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The extinction of Australia's giant animals
An extinct marsupial mega-herbivore, Diprotodon optatum. Drawing by Peter Murray.
[Image © Science/AAAS]
Human hunters were primarily responsible for the disappearance of Australia's giant vertebrates about 40,000 years ago. And, this extinction in turn caused major ecological changes. These are the conclusions of a new study in the 23 March 2012 issue of the journal Science.
Susan Rule of the Australian National University in Canberra, Australia and colleagues analyzed pollen and charcoal in two sediment cores from tropical Australia.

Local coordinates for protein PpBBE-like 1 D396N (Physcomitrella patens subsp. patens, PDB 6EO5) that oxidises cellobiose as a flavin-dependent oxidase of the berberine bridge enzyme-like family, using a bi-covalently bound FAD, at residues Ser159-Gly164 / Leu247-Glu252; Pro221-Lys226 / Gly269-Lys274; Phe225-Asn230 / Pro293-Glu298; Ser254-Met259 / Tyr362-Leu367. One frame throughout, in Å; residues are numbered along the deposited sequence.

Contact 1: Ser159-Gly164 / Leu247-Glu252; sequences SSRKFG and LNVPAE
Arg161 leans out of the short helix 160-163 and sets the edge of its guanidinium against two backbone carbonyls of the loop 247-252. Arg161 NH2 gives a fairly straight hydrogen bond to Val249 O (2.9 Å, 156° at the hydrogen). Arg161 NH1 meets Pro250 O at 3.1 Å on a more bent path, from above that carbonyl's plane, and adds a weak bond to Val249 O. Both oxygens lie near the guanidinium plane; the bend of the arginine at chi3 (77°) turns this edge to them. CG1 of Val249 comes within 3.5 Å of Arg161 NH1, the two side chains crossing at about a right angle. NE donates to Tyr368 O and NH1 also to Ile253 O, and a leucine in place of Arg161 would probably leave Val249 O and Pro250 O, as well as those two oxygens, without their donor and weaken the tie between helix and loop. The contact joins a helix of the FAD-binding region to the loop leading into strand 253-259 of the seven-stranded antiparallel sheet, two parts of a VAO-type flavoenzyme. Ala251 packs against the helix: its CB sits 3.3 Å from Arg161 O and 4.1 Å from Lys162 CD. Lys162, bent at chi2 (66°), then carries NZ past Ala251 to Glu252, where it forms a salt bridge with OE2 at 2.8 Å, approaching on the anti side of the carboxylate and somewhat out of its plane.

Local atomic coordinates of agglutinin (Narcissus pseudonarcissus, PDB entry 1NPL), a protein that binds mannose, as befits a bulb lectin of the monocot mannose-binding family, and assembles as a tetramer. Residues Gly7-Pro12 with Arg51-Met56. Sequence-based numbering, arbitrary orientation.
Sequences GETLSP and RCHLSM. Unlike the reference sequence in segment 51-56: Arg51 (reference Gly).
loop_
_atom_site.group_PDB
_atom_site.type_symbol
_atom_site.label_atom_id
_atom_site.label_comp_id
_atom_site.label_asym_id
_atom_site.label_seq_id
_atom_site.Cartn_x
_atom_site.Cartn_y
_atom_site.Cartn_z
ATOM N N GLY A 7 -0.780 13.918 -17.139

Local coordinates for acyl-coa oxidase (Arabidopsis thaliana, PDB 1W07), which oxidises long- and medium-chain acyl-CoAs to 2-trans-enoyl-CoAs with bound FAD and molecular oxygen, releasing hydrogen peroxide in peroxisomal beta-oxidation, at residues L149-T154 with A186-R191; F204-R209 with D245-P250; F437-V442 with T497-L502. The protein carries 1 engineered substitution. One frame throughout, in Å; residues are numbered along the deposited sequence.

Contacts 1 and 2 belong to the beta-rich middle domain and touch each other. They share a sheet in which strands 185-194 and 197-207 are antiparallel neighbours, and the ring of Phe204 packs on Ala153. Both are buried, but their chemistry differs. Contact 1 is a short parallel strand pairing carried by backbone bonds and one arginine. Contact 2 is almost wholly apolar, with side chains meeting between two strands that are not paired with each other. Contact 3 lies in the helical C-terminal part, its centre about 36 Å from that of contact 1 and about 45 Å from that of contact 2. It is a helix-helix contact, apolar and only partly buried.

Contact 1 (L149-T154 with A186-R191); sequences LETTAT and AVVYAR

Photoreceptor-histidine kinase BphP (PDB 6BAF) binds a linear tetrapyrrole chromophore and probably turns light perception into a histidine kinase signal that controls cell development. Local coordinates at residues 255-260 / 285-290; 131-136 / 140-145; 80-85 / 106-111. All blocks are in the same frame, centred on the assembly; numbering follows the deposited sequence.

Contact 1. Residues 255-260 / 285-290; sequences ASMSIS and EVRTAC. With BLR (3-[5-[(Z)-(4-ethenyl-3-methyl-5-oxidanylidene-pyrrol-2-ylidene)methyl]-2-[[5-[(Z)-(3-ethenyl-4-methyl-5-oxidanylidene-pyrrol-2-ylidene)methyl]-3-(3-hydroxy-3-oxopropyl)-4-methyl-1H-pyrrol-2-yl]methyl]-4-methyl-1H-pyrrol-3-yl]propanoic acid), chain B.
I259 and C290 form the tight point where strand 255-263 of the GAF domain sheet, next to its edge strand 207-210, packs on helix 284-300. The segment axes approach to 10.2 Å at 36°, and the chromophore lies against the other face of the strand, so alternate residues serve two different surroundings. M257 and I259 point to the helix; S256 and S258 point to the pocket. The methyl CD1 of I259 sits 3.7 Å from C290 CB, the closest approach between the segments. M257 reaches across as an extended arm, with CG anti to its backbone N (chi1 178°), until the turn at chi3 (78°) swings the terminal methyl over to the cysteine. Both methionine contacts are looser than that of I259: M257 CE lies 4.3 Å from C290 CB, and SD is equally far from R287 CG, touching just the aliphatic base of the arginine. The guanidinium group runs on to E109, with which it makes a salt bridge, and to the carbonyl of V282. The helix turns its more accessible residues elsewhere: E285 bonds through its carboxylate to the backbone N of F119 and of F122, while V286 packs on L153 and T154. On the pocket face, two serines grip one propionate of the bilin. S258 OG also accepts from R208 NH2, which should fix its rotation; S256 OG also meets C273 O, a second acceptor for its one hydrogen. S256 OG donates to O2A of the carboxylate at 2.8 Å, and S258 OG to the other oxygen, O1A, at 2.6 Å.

They report that Sporormiella spores, which grow in herbivore dung, virtually disappeared around 41,000 years ago, a time when no known climate transformation was taking place. Instead, it appears that humans, who arrived in Australia around this time, hunted the giant marsupials, monotremes and other large animals of this time period to extinction.
Based on other changes in pollen and charcoal remnants, the authors also detected a transition from mixed rainforest to leathery-leaved, scrubby vegetation called "sclerophyll," and an increase in fire activity. But, these changes to the landscape took place after the animal extinctions, indicating that they were the result of the extinction and not its cause.